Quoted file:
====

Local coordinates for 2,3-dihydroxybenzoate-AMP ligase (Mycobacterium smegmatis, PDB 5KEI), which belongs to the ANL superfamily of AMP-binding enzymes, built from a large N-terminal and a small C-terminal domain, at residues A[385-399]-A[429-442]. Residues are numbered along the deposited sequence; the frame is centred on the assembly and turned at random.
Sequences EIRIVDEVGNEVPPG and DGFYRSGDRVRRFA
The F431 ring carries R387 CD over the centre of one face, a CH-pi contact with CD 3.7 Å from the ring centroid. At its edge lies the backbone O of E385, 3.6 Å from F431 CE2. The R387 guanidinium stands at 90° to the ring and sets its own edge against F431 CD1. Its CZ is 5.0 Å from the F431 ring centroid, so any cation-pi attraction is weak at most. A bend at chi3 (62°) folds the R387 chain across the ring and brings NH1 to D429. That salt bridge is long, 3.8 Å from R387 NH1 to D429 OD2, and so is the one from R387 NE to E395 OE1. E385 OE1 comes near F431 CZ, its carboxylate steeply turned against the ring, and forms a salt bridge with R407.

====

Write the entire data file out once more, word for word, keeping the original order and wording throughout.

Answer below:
Local coordinates for 2,3-dihydroxybenzoate-AMP ligase (Mycobacterium smegmatis, PDB 5KEI), which belongs to the ANL superfamily of AMP-binding enzymes, built from a large N-terminal and a small C-terminal domain, at residues A[385-399]-A[429-442]. Residues are numbered along the deposited sequence; the frame is centred on the assembly and turned at random.
Sequences EIRIVDEVGNEVPPG and DGFYRSGDRVRRFA
The F431 ring carries R387 CD over the centre of one face, a CH-pi contact with CD 3.7 Å from the ring centroid. At its edge lies the backbone O of E385, 3.6 Å from F431 CE2. The R387 guanidinium stands at 90° to the ring and sets its own edge against F431 CD1. Its CZ is 5.0 Å from the F431 ring centroid, so any cation-pi attraction is weak at most. A bend at chi3 (62°) folds the R387 chain across the ring and brings NH1 to D429. That salt bridge is long, 3.8 Å from R387 NH1 to D429 OD2, and so is the one from R387 NE to E395 OE1. E385 OE1 comes near F431 CZ, its carboxylate steeply turned against the ring, and forms a salt bridge with R407.